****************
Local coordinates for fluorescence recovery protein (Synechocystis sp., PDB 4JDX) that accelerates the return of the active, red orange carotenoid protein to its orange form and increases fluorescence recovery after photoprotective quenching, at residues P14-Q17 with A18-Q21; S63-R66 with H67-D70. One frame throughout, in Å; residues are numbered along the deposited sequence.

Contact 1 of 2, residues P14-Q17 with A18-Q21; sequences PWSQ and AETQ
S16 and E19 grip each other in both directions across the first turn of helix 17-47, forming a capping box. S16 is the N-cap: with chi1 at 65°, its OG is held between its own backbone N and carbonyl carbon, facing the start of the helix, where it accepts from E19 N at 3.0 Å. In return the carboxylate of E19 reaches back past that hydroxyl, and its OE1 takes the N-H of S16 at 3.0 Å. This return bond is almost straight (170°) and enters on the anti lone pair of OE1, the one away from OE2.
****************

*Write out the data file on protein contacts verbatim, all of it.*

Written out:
Local coordinates for fluorescence recovery protein (Synechocystis sp., PDB 4JDX) that accelerates the return of the active, red orange carotenoid protein to its orange form and increases fluorescence recovery after photoprotective quenching, at residues P14-Q17 with A18-Q21; S63-R66 with H67-D70. One frame throughout, in Å; residues are numbered along the deposited sequence.

Contact 1 of 2, residues P14-Q17 with A18-Q21; sequences PWSQ and AETQ
S16 and E19 grip each other in both directions across the first turn of helix 17-47, forming a capping box. S16 is the N-cap: with chi1 at 65°, its OG is held between its own backbone N and carbonyl carbon, facing the start of the helix, where it accepts from E19 N at 3.0 Å. In return the carboxylate of E19 reaches back past that hydroxyl, and its OE1 takes the N-H of S16 at 3.0 Å. This return bond is almost straight (170°) and enters on the anti lone pair of OE1, the one away from OE2.